Misery Index - Discordia - Relapse Records 2006
10 Songs
Running Time: 33:10

After a bit of radio interference and white noise, the band lashes out in fine, feral form, "Unmarked Graves" tearing at the jugular, and letting the world know that Misery Index is back in no uncertain terms. When the bottom drops out about halfway through "Unmarked...", Netherton's bass steamrolls the song all the way to the slow fade. As good as the opening number is, it's "Conquistadores" that really lights things up. Imagine a twisted hybrid of Nailbomb's pissed-offedness, the guttural vocal rumble of Immolation, and Vader's rabid leadwork, and you have a good jumping-off point. Grind has always been more overtly political than death metal, and Discordia is rife with diatribe and rancor, calling out everyone from religious zealots to "...the cowboy and Caliphate..." with equal fire. Never claiming alllegiance to one party line, Misery Index aren't pushing any agenda aside from calling it like they see it. "Breathing Pestilence" addresses the debaucle of "emergency management" that was Hurricane Katrina amid blistering riffs and machinegun double bass, and the melodicism found in the guitars of "Sensory Deprivation" bear witness to an older, wiser, but no less dangerous band of blast merchants. Nearly endless time spent on the road between releases has honed Misery Index's delivery, and turned the band into the powerhouse in the studio that we know of from the stage. Erratic, truncated grind ala Leng Tch'e colours "Dystopian Nightmares", but when the song bleeds seemlessly into the mostly-instrumental monolith that is the title track, the true growth of Misery Index becomes most clear. The spaced-out crawl of "Discordia" is fluid, and sewn throughout with tasteful leads losing none of their bite for the crescendo of the material's Mastodonic leanings (think "Hearts Alive"). Still, this is a grind/death band, and when "Pandemican" rips through the speakers with that "get in, grind down, get out" philosophy so prevalent in the more extreme bands on Relapse, it's assured that this is album was no half-ass rush job. I wish the same could be said for more bands of this ilk.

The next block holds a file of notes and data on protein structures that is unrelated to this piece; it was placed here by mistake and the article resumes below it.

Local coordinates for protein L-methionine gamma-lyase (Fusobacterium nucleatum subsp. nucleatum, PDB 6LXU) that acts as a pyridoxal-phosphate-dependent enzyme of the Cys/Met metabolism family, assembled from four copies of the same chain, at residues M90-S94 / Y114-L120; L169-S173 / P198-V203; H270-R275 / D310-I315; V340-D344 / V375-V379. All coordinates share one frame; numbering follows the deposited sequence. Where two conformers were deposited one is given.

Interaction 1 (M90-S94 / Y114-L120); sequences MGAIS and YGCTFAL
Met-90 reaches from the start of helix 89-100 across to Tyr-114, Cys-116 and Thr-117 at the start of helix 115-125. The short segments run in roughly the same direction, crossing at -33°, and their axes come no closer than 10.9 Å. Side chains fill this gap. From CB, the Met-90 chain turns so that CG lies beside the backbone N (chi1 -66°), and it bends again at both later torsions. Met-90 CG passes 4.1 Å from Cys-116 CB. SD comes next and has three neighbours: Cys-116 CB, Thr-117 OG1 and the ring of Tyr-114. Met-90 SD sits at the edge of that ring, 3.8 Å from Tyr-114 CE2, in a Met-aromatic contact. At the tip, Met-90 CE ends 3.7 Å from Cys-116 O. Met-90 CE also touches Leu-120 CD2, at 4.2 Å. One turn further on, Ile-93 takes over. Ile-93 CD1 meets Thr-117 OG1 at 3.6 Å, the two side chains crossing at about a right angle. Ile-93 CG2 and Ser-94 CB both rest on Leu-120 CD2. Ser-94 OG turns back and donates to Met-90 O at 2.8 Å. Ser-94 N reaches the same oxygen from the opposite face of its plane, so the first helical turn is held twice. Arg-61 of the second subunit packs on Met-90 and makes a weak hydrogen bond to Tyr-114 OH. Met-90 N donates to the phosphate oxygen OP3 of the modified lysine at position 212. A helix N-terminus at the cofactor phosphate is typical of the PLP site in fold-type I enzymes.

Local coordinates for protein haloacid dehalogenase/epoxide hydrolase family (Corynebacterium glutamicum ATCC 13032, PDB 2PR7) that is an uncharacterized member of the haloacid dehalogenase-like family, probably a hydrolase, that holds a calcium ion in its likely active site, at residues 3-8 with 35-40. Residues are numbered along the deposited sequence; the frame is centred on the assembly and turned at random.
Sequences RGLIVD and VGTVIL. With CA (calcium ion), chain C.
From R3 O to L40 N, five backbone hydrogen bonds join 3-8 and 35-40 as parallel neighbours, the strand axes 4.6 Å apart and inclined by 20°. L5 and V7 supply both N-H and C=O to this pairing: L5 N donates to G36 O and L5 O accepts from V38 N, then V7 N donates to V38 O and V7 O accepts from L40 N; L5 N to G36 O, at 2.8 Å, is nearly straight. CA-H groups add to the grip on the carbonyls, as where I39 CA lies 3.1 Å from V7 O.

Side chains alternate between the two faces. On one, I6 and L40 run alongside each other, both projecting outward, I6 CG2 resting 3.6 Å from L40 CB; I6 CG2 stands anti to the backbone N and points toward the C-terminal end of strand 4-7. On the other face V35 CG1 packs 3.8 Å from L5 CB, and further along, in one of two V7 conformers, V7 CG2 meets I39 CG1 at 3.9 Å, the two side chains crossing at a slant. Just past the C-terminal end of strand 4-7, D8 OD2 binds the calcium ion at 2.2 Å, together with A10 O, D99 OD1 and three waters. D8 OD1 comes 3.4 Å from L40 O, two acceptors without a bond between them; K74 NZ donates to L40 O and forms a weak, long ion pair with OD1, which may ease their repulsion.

Making the move from Nuclear Blast's oceanic roster to the more indie-friendly Relapse imprint was probably the best thing Misery Index could've done. With Discordia, the band leaves behind the somewhat scattered feel of their initial releases, takes all that was good about Retaliate, and prepares for the push to a whole new level. Devastating, thought out, and all the more dangerous for it.


© Rebel Extravaganza - Rebelx.org
Site designed and maintained by SG Creative